Wednesday, 16 October 2013

Newtondale - June 2013

My next walking excursion after my ascent of Roseberry Topping was in April, when we visited Hadrian's Wall, but as I've blogged about this already I'm now jumping forward to June 2013 and a delightful walk on the North York Moors.

We started this walk from the Hole of Horcum (the 'r' in Horcum is silent by the way), which is part of Newtondale in the North York Moors National Park.  Leaving from the roadside car park on the main road midway between Pickering and Whitby (the starting point for several moorland walks of varying distances), we completed an eight mile circular route, part of which overlooked a particularly spectacular section of the North York Moors Railway.  My intention was for us to have a picnic lunch at Skelton's Tower, the ruins of a two-storey tower which was built in 1850 as a shooting lodge by a former vicar of Levisham, the Reverend Robert Skelton. Some say that he wrote his sermons in the lodge but it is also rumoured that he escaped here to enjoy a quiet drink!


The reason I wished to linger a while at Skelton's Tower (which was approximately half way around our eight mile circuit) was that it overlooked an especially picturesque section of the railway line.  I hoped to be able to sit there long enough to catch a train passing through in full steam.  Plenty of other people had the same idea it seems and in spite of a chilly wind it was quite crowded in this usually isolated place with everyone huddling around the walls waiting for the tell-tale sound of a distant train whistle.  I consulted the NYMR timetable on my iphone and found myself a perch just in time for the 1215 from Grosmont which typically coincided with the disappearance of the sun.  It seems that on this particular section of track a good head of steam was not required, so not only did I have to do my best in Photoshop to enhance the light, contrast and colours, I also had to cheat and paint a bit of steam in too.  Nevertheless, it was a wonderful place for a picnic.  No doubt I'll go back there one day and try and get the "ultimate" steam train pic (I do love steam trains!).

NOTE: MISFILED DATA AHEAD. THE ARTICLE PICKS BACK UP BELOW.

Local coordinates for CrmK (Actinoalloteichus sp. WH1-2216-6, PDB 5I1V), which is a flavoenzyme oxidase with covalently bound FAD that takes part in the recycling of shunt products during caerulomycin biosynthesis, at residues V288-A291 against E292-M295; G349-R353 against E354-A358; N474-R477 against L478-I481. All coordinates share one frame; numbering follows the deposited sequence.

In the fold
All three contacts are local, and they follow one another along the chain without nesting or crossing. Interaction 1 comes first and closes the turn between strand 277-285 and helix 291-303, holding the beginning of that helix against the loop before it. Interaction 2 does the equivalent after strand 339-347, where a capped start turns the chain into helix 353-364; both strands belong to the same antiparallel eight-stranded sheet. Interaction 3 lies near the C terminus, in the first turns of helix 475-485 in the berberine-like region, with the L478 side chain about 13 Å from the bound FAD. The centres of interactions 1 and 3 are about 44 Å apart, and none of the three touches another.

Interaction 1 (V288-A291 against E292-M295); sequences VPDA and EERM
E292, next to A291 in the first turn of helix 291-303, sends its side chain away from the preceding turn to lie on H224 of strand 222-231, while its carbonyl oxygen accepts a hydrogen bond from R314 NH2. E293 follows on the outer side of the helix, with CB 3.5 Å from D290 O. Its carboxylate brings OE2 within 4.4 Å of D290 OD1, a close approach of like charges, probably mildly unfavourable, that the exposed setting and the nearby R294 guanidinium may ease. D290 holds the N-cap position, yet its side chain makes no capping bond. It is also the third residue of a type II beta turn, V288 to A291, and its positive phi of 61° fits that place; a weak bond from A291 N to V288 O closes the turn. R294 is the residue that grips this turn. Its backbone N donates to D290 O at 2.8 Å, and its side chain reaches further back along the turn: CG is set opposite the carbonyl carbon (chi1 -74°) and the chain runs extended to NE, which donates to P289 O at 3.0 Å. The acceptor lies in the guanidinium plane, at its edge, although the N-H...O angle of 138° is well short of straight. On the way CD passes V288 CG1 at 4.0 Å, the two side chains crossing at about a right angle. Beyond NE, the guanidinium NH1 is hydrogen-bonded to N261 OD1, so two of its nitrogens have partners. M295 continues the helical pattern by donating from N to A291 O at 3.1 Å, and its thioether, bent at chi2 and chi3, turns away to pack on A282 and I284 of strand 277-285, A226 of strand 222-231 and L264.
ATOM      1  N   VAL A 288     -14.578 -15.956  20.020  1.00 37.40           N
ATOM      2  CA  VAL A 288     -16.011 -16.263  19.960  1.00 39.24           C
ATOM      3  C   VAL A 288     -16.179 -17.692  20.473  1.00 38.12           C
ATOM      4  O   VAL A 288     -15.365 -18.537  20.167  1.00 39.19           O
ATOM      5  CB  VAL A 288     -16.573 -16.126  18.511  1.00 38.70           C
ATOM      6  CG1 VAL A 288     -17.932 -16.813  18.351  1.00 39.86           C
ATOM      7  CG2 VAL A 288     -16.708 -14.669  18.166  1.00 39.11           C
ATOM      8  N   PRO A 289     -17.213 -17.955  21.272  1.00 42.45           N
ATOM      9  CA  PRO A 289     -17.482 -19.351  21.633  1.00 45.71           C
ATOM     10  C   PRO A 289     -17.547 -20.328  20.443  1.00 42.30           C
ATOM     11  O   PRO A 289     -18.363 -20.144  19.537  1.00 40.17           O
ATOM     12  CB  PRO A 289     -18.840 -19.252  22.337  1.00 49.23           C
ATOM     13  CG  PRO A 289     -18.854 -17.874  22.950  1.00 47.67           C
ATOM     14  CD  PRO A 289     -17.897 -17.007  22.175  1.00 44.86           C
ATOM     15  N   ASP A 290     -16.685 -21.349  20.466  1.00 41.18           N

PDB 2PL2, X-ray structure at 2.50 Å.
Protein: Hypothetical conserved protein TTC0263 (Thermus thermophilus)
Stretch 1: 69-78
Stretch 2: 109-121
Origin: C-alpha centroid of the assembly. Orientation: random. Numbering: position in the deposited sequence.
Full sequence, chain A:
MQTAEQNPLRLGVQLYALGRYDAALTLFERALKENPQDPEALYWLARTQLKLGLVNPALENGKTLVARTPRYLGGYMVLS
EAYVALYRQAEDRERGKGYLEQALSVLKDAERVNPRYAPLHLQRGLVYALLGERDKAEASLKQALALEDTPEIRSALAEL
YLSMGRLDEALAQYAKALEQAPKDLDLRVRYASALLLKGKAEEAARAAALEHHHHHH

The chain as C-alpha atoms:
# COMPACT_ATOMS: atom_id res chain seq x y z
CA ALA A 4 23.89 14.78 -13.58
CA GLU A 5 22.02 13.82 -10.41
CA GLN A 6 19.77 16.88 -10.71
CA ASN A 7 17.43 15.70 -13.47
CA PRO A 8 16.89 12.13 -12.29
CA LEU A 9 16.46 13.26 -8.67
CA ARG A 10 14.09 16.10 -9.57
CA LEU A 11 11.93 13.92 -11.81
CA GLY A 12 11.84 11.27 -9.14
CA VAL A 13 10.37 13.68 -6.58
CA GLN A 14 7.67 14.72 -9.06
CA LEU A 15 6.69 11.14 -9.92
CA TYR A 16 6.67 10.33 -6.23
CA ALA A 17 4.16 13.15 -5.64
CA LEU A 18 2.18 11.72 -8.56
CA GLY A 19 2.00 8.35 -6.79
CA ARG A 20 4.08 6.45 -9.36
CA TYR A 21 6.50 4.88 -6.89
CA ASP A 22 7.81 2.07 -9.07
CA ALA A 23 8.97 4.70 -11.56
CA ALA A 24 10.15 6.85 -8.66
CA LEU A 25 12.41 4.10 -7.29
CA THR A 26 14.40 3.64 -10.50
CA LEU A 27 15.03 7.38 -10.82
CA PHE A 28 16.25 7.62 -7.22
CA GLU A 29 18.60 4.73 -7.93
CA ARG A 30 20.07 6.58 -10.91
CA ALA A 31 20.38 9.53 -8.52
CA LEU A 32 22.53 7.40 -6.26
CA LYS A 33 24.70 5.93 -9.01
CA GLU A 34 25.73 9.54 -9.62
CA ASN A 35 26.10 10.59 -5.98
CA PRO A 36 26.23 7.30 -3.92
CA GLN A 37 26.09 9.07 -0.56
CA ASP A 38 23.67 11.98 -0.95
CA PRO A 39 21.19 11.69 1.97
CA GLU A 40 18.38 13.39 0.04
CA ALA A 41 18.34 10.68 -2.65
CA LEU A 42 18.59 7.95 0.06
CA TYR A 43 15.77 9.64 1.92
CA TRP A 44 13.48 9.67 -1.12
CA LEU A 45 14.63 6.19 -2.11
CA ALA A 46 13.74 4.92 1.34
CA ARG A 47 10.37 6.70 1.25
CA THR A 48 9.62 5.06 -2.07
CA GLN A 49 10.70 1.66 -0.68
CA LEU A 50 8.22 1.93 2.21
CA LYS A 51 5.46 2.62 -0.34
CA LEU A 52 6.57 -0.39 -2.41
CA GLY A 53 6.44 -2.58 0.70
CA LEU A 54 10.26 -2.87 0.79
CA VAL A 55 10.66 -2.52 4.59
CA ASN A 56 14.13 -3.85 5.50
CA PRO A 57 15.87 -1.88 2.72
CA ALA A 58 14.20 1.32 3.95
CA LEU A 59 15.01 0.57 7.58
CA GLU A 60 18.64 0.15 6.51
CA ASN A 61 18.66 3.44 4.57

The Hole of Horcum, the start and finishing point for our walk, is a valley formed by the action of springs along a boundary of two rock layers. Springs and rainwater seep through porous rocks, and the water gradually erodes the sides of the hole and enlarges it over many thousands of years.  Locally it is also known as "the Devil's Punchbowl" and there are a couple of myths about the valley, both involving a giant called Wade.  According to the legend Wade was arguing with his wife one day and scooped out a large fistful of earth to throw in her direction.  The version of the story I first heard tells that the earth fell close to the town of Scarborough, forming the hill today known as Oliver's Mount, but another version has the earth falling in the opposite direction at Blakey Ridge.  Whichever way he hurled it, luckily for his wife he missed! 

By the time I'd got back round to the car park at the top of the Hole of Horcum the light was very subdued and my photo certainly doesn't do the scenery justice.  I've always found this to be the case at this particular viewpoint.  It just seems to be one of those places that looks wonderful to the naked eye but not so amazing from the camera.  Or maybe it's just that I have yet to work out the best angle and light to capture the true beauty of the place.


I'm very fortunate to live only an hour's drive away from this lovely place, so maybe one day I'll achieve my aim of capturing the Hole of Horcum in its best light and maybe even one of those lovely trains in full steam.

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